• Fake facts about past jobs. The types of exaggerations vary. Some person will add the untrue fact or two about their previous responsiblities to look better qualified for their desired job. Others go to extremes and add companies they never worked for, falsified job titles and entire list of responsibilities.

• Lying about accomplishments. Candidates know that professional accomplishments add value to resume, and those who haven't accomplish much resort to falsifying their achievements. Without talking to your past supervisor, it's difficult to check whether these accomplishments have anything to do with reality.

• Falsifying employment dates. Nobody wants to look like a job-hopper. So, candidates change employment dates on their resumes to create an impression of a consistent work history. In fact, if it's month or two, hiring managers may not notice such an exaggeration.

• Lying about skills. Writing about software they never used, foreign languages they don't speak and other fake skills is quite common. In this way, candidates try not only to impress the recruiters but to pass the ATS with a higher score.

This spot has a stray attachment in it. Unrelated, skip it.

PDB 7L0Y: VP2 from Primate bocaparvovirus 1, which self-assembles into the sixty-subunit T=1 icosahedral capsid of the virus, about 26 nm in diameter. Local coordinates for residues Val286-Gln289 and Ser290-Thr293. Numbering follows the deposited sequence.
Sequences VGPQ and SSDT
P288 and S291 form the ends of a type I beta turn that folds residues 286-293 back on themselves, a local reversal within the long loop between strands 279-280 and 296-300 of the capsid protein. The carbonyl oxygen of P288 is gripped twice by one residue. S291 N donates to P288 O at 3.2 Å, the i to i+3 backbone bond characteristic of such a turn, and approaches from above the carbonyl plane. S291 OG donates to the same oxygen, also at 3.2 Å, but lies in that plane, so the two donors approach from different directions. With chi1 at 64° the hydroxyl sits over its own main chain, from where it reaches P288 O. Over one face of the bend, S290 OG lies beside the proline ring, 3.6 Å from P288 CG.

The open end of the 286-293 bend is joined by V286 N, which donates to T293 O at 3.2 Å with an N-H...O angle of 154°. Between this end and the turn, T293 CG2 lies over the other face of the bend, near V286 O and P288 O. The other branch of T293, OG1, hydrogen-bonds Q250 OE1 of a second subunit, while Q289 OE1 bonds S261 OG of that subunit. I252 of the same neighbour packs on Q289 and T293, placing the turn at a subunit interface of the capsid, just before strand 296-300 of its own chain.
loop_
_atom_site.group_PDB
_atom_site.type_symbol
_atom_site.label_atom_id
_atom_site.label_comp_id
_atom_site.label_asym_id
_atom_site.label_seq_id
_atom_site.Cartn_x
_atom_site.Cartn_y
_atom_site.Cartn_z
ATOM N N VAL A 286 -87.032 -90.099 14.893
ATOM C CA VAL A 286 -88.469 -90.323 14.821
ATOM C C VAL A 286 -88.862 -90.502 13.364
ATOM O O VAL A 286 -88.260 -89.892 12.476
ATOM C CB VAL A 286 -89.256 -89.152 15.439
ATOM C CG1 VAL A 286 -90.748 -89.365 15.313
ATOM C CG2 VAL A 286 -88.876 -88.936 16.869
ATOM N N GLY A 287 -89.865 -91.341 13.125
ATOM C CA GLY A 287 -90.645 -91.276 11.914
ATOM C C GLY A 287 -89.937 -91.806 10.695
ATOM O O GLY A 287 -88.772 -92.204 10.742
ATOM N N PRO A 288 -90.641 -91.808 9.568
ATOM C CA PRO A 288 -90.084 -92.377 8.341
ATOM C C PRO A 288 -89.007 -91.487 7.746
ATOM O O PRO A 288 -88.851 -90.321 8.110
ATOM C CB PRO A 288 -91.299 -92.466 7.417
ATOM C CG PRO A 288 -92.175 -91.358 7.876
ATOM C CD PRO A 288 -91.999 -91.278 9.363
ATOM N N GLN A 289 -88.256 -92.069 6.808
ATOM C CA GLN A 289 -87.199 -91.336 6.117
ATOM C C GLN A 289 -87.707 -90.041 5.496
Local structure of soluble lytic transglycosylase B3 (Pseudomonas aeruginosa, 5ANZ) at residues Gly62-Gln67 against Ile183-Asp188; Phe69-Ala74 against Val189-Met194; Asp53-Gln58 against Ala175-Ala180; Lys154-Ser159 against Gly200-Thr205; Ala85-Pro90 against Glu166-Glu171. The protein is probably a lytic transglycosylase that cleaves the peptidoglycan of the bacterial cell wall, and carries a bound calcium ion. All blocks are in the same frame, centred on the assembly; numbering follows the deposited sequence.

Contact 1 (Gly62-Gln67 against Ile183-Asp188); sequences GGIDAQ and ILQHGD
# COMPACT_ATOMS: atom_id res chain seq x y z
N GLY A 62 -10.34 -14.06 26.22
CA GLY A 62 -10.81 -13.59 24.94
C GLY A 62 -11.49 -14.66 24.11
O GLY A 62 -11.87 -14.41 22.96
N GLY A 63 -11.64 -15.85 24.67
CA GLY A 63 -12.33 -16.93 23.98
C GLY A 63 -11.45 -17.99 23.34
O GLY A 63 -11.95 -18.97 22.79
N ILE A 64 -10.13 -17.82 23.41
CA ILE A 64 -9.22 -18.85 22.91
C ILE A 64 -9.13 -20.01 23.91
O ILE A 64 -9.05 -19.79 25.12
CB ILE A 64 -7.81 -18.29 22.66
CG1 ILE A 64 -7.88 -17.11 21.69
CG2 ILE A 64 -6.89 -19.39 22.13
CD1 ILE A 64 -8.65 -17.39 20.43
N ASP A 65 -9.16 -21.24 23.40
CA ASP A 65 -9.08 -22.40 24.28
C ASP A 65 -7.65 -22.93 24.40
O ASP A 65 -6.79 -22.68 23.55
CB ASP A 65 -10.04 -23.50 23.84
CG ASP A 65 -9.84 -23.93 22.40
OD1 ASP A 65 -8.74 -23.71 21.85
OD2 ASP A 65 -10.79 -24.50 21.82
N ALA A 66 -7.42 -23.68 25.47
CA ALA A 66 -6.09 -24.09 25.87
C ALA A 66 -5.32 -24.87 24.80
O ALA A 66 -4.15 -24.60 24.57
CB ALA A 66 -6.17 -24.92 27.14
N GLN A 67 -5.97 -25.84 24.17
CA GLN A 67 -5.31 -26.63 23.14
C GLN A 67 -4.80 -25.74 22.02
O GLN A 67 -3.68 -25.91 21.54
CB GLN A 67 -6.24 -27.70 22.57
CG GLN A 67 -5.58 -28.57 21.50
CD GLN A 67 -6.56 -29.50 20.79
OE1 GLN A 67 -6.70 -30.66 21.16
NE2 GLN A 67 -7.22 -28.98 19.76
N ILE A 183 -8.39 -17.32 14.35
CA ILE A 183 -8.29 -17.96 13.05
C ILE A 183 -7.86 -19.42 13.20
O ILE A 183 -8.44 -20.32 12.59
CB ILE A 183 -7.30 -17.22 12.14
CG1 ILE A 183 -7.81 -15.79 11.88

• Writing fake references. Professionals who left previous jobs not on a good note may falsify references letters from their boss. There are other ways of falsifying references, for example, stating incorrect contact info in a hope that their current employer won't spend their time asking for correct number or email.

So, should you submit a fake resume?

Everyting depends on to what extend you want to stretch the truth. If you add a couple of non-existent responsibilities and a skill or two you're missing and catch things up on a job, nobody can even notice that. If you are careful enough, a small white lie may even help you get a job. Career consultants usually discourage from this course of action, yet, candidates who failed to get interview calls sometimes start getting them after adjusting their resumes a bit.

But if you write substantial lies about your past (including fake company names, skillsets, and job titles), beware! Nearly every company checks candidates before hiring them, and the fact that you never graduated from Yale will reveal quickly. Read more about risks connected with fake resumes below.

What are the cons of submitting a fake resume?